Stock Prices Defy Economic Weakness

by | Apr 28, 2024 | Banks, Biden Administration, Blog Articles, Crypto, Economy, Finance, Inflation, Monetary System, Politics, USA

Various U.S. government agencies announced some surprisingly disappointing economic indicators and other news this week. The data revealed that the U.S. economy is not doing nearly as well as expected. First quarter 2024 Gross Domestic Product (GDP) growth came in at an anemic 1.6 percent. This was the lowest quarterly rate of economic growth since 2022, and well-below analyst expectations of 2.5 percent. At the same time, with the GDP release came news that the core PCE price index (a measure of inflation preferred by central bankers) had blown out, increasing from 2.0 percent to 3.7 percent in the first quarter.

Then, the following day, came the release of PCE price index data for March 2024, which indicated that inflation is getting worse, not better. Headline PCE rose 2.7 percent for the month, compared with 2.5 percent in each of January February. Core PCE, excluding food and energy, was even worse at 2.8 percent. Consumer expectations for future inflation are now rising again.

This leaves the Federal Reserve stuck between fending off inflation and recession, i.e., facing the prospect of 1970s styled stagflation, when prices rose steadily despite growing unemployment and a languishing economy. The inflation news pushes out any prospects for interest rate cuts by the Fed to at least the end of the year if not into 2025.

Households are caught in a trap of rising consumer prices, slow wage growth, and diminishing job prospects. They are increasingly concerned that their livelihood is under assault as they watch their standard of living and future prospects for things like home ownership diminish.

Markets, however, seem to be listening more to the inflation narrative, fueled by deficit spending and excess liquidity. Having shrugged of the weak GDP data, stock prices quickly rebounded and erased earlier declines. Indexes such as the S&P500 remain near all-time highs reached at the end of March. The high-flying and so-called “magnificent seven,” which represent the largest and fastest growing tech companies in the index, have similarly recovered. Tesla, for example, rose 22 percent over the course of the week, erasing initial losses from an earnings announcement showing poor quarterly sales results.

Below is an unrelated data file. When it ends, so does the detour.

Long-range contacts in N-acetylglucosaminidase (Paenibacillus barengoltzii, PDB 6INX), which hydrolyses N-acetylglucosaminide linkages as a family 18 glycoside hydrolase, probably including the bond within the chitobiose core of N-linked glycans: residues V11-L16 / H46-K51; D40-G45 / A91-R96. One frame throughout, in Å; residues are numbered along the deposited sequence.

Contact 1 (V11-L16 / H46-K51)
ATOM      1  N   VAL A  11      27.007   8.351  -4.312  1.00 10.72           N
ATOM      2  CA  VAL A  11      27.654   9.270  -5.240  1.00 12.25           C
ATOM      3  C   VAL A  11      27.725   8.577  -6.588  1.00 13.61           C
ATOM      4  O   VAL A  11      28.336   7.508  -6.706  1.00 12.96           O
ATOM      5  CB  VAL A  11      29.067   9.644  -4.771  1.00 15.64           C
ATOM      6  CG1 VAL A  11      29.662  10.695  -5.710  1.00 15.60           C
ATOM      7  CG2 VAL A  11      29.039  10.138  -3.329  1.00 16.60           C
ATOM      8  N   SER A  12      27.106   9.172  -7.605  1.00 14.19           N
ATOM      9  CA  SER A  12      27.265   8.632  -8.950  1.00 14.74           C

So while main street is suffering from a weakening real economy, financial assets continue to grow in price, if not in intrinsic value.

One of the primary reasons for this is the abundant liquidity produced by government deficit spending (and the debt raising that goes with it) that continues to slosh through the markets.

Buyers of government debt remain abundant. Just this week, the U.S. Treasury successfully auctioned of a record $69 billion in two-year notes, a record $70 billion in five-year notes, and $44 billion in seven-year notes. Fears that investors may be choking on massive quantities of government debt issuance have yet to be proven. This will give the government confidence to keep spending.

The result of these auctions, along with record tax receipts, means that the U.S. Treasury’s coffers are flush with cash. The Treasury’s general account balance of cash rose to nearly $900 billion after this year’s Tax Day, and a portion of these auction proceeds will add to it. So long as the U.S. government bond markets remain open, deficits will continue to grow, and all that liquidity will have to find a home.

As this massive pile of cash is spent by the U.S. government in coming months, it will push additional liquidity into the financial markets. All else equal, this will result in continued support for prices of inflation resistant assets such as gold, crypto, oil and other commodities, along with growth equities able to outrun rising prices.

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